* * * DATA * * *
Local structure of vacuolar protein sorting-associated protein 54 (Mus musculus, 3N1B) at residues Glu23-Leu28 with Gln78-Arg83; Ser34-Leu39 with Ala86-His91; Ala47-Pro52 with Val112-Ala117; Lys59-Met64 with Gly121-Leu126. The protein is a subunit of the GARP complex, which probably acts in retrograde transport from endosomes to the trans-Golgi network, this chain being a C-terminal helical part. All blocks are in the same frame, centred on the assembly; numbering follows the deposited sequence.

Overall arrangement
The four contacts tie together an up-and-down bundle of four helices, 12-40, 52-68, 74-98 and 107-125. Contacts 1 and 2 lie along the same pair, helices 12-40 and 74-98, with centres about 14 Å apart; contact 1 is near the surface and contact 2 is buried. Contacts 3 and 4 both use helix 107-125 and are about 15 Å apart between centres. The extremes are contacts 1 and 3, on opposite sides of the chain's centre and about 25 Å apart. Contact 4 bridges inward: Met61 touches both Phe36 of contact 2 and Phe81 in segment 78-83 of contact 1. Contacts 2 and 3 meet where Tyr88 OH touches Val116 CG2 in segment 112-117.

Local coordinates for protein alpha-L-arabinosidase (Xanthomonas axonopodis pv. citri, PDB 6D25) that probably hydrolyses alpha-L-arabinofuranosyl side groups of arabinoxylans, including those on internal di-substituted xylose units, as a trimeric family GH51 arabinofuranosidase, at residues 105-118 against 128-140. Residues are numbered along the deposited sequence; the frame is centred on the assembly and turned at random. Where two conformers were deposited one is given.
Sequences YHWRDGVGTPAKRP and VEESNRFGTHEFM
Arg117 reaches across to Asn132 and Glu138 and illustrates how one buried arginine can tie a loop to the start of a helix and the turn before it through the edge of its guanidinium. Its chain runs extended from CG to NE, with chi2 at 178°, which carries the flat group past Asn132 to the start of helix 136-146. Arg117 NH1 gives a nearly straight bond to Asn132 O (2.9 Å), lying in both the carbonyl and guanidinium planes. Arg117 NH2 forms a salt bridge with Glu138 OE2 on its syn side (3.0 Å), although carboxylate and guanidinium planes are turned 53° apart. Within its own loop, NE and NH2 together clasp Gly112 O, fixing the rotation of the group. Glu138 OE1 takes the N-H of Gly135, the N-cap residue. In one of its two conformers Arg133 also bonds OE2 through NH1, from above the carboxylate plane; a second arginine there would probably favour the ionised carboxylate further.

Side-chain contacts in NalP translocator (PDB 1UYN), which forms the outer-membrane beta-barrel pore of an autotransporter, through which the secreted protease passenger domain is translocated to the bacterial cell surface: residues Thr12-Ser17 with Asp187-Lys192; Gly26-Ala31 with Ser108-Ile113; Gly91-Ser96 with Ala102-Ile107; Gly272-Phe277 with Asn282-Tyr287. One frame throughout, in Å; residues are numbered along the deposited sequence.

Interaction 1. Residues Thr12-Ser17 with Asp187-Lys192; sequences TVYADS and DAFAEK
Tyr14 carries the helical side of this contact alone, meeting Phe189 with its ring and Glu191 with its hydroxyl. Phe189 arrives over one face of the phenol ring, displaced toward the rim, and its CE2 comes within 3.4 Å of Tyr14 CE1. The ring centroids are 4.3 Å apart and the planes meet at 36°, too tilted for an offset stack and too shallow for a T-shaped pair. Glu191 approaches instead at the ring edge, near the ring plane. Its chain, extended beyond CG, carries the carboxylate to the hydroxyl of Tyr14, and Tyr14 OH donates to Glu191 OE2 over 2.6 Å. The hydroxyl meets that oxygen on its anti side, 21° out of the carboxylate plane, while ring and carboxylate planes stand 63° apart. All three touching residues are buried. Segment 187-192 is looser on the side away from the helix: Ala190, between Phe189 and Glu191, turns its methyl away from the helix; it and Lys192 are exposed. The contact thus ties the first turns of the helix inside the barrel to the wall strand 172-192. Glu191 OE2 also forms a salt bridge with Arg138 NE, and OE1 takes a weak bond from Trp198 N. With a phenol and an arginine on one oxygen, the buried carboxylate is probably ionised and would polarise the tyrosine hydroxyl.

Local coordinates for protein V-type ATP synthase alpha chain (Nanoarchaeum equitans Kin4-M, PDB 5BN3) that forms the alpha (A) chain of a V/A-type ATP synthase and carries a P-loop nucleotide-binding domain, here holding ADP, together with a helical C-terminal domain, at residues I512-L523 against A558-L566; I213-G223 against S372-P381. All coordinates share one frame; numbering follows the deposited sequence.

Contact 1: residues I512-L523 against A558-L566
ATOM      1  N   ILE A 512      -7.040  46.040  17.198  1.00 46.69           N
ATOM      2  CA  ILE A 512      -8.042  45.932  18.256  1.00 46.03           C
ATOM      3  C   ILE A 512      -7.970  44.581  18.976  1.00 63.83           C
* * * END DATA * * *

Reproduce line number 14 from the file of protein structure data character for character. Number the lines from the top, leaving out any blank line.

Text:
ATOM      3  C   ILE A 512      -7.970  44.581  18.976  1.00 63.83           C